Alternatively, an employer can offer an Employee Profit-sharing Plan. This is a retirement plan that gives employees a share in the profits of a company. An employee receives a percentage of a company’s profits based on its quarterly or annual earnings. The company decides how much of its profits to share with employees. The company alone makes the contributions. Employees cannot make them too. This plan, also known as a deferred profit-sharing plan (DPSP), grants to each employee a share of the profits according to the employee’s share of total employee earnings. In some bad years, the company might make zero contributions. The company can establish an employee profit sharing plan even if its employees also have an employee savings plan. This is a great way for a business to give its employees a sense of ownership in the company. By employees holding stock in the company, this gives employees the same interest as stockholders in making the company successful.

Many companies would like their employees to hold stock in their company even if the company did not offer either an employee savings plan or employee profit plan. An employee is always free to buy shares of stock in the company in the open market. Some companies can offer their employees a plan to buy stock at a discount from the stock’s quoted price in the stock market. The company might make this offer occasionally to its employees.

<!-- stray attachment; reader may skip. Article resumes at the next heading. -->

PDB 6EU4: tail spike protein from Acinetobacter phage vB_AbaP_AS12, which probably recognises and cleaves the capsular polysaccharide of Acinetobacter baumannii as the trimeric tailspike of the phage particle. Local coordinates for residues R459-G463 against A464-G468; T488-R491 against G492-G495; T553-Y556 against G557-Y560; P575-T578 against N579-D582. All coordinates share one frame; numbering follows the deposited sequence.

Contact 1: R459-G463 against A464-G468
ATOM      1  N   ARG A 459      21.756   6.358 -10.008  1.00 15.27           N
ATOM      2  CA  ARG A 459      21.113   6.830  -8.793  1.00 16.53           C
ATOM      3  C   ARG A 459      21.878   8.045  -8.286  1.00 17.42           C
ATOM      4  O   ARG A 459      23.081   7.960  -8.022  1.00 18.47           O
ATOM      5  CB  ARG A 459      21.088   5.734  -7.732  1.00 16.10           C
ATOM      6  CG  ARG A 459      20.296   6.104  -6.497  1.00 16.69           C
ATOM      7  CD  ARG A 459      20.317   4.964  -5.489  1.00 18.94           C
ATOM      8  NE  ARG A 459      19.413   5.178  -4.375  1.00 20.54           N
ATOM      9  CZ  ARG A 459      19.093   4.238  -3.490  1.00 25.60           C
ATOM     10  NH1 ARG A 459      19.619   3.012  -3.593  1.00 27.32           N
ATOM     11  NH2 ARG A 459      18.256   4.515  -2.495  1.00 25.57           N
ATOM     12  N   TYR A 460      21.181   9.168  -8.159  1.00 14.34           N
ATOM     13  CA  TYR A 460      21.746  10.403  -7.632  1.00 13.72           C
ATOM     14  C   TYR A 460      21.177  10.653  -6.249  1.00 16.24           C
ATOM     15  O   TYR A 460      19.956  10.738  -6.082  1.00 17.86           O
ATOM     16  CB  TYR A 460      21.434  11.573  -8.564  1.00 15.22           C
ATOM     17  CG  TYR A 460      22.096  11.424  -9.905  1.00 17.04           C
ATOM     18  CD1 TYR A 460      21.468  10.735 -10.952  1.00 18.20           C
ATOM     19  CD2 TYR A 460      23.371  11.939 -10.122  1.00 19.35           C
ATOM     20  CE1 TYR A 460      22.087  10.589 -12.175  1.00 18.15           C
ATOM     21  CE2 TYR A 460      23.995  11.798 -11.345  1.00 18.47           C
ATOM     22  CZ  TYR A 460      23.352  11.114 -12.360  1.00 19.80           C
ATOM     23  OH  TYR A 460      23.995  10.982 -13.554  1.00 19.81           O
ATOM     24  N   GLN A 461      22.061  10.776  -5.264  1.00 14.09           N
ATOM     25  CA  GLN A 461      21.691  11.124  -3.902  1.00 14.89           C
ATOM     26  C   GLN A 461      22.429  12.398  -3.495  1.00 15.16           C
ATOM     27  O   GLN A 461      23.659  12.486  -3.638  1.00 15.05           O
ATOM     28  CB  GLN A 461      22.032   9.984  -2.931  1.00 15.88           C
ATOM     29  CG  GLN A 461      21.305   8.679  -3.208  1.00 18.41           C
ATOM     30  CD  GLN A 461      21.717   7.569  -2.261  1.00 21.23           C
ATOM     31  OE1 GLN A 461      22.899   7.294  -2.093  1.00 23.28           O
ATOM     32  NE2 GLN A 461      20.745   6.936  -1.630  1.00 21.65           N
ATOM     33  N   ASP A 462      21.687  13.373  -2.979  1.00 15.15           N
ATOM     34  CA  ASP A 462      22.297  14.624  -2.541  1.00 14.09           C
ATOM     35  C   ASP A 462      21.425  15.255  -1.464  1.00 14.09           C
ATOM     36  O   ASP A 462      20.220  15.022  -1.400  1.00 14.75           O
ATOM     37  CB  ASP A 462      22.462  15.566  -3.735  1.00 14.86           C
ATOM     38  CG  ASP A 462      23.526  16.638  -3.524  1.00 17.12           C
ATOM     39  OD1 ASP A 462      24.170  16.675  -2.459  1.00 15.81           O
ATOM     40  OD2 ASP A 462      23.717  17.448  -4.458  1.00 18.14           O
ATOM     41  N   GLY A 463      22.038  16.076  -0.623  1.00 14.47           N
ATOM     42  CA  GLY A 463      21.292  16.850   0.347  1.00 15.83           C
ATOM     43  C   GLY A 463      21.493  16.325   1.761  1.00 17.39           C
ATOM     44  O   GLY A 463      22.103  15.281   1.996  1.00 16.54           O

Company Creates an ESOP (Employee Stock Option Plan)

Here we deal with a company that wants to be or become a partial or fully employee owned company. The employer sets up an ESOP trust fund that will belong to the employees. The employer either contributes cash or shares of stock to the trust fund or gets the trust fund to borrow money to be paid back over time. Note that setting up the trust fund does not involve the employees making any contributions. This differs from companies that set up employee savings plans or employee profit sharing plans.

The trust begins allocating shares to the retirement accounts of employees. Shares are distributed to employees according to their relative pay or some other formula to result in an equitable distribution. When employees leave the company, they cash out. They benefit from having received a significant retirement amount. The ESOP results in the company continuing as an employee-owned enterprise and going concern. The original owner can stay or cash out.

About two-thirds of ESOPs are used to provide a market for the shares of a departing owner of a profitable, closely held company. Most of the remainder are used either as a supplemental employee benefit plan or as a means to borrow money in a tax-favored manner. Less than 10% of plans are in public companies.